sandals, was to suffice. All this is the purest Essenism. Let them go neither to the Gentiles nor the Samaritans; let them practise medicine, heal the sick, cast out demons, cleanse lepers, and let them do it all freely. 2
In the view of Jesus the apostle was himself ; and this he said in his instructions to the Twelve. 3 This creation of the apostolate therefore proves two things :
1 Matt, x., passim.
2 Matt. x. 8.
8 Matt. x. 40-42, xxv. 35 f . ; Mark ix. 40 ; Luke x. 16; Johnxiii. 20.
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1. The desire of Jesus, in case of his own
disappearance, to remain upon the earth in the person of authentic representatives, charged with the work of completing those preparations for the speedy coming of the kingdom which were to be interrupted by his death; 2. The desire to re-establish the twelve tribes of Israel when the kingdom should appear.
Therefore Jesus communicated only to the Twelve his power to heal, to cast out demons, and to prophesy, 1 — that is to say, his entire function as Rabbi.
The apostles' methods of healing were those of the Essenes, — anointing with oil and the imposition of hands. Their power to handle venomous serpents and drink poisoned beverages with impunity is also mentioned ; but the passage in the Gospels which makes this statement is certainly apocryphal, 2 and such powers were attributed to them only at a later date. It is even evident that their power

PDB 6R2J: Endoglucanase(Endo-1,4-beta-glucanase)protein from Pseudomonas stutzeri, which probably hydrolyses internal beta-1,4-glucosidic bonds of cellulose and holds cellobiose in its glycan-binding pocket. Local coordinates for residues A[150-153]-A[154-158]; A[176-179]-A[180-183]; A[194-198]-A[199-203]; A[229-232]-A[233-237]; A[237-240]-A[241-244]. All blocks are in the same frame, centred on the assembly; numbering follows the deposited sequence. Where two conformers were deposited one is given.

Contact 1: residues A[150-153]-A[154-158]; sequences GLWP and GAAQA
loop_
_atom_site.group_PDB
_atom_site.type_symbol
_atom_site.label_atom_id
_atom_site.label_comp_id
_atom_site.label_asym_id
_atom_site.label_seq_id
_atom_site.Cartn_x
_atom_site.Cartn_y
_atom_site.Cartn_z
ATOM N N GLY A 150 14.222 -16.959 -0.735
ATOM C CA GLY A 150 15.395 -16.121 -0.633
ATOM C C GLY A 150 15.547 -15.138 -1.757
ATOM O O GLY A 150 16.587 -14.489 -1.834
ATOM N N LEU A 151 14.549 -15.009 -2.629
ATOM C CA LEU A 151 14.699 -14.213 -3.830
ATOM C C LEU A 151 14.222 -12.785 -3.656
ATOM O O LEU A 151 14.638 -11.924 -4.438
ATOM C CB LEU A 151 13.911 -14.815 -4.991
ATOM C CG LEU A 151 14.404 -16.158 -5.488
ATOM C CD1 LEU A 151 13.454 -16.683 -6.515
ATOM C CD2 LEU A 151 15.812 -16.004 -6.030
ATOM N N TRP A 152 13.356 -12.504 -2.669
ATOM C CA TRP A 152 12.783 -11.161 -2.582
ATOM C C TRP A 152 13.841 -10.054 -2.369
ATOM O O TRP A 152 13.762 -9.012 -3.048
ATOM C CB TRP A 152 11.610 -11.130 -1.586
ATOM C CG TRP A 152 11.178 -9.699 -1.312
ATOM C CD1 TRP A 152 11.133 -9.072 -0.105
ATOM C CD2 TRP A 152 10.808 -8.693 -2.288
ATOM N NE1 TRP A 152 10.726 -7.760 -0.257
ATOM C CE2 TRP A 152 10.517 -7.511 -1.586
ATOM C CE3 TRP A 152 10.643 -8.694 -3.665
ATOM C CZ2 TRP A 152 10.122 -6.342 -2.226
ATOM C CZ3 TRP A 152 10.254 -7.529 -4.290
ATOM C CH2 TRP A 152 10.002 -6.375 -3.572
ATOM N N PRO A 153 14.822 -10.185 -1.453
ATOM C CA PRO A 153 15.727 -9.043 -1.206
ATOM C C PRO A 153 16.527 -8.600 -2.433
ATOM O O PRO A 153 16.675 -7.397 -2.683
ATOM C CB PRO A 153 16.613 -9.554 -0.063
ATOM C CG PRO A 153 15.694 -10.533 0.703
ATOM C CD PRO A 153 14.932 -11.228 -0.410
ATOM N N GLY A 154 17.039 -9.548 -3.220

to heal was limited, and sometimes attended with want of success. Certain cases of possession were too difficult for them ; it
1 Matt. vii. 22, x. 1 ; Mark iii. 15, vi. 13 ; Luke x. 17.
2 Mark xvi. 18.
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sometimes occurred that they had not the needed knowledge and were unaware of the special process required to cast out certain kinds of demons. 1 For some of these prayer was indispensable, and also fasting.
This detail shows that prayer was not always essential to the cure of a possessed person, and that, on the contrary, it was sometimes necessary not only to ask God to expel the evil spirit, but also to prac281
tise a more or less prolonged fast, — a thing which Jesus had authorized his disciples to dispense with in ordinary life. 2
Though Jesus communicated to his apostles alone the power to heal and to exorcise, it was the case that others attempted to cast out demons in his name without even being his disciples, and we are not told that they did not succeed. When the fact was reported to Jesus, he declared its authorization. 3 In fact, all methods were used for delivering those un-
1 Matt. xvii. 19-21.
2 We have already alluded to this passage, and said that the mention of fasting in Matt. xxii. 2, is probably unauthentic (see page 137).
3 Mark ix. 38 ff . : Luke ix. 49, 50.
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fortunate persons who were possessed. We have seen above that men went so far as to invoke Beelzebub, the prince of the infernal regions, because, being the devil, he had all power over his subordinates. Thus do superstitions reproduce themselves always the same, and the most ridiculous inventions of the Middle Age were already in existence.
Choosing the Twelve, Jesus founded a church, a community. He admirably understood the importance of action in common, its enormous power, and the invincible strength of union by love.
This church, this community of the Twelve and of all who should join them, was, to bind and loose ; that is to say, it would have the right to permit and forbid, it could forgive sins, reprimand, warn. But Jesus added no code of rules to these
promises and privileges. He gave no indications touching assemblies of believers, and prescribed no ceremonies for the apostles to celebrate. Thus the primitive Church was to be instituted on the model of the synagogue, and the Twelve had no other form of worship than the worship of their fathers.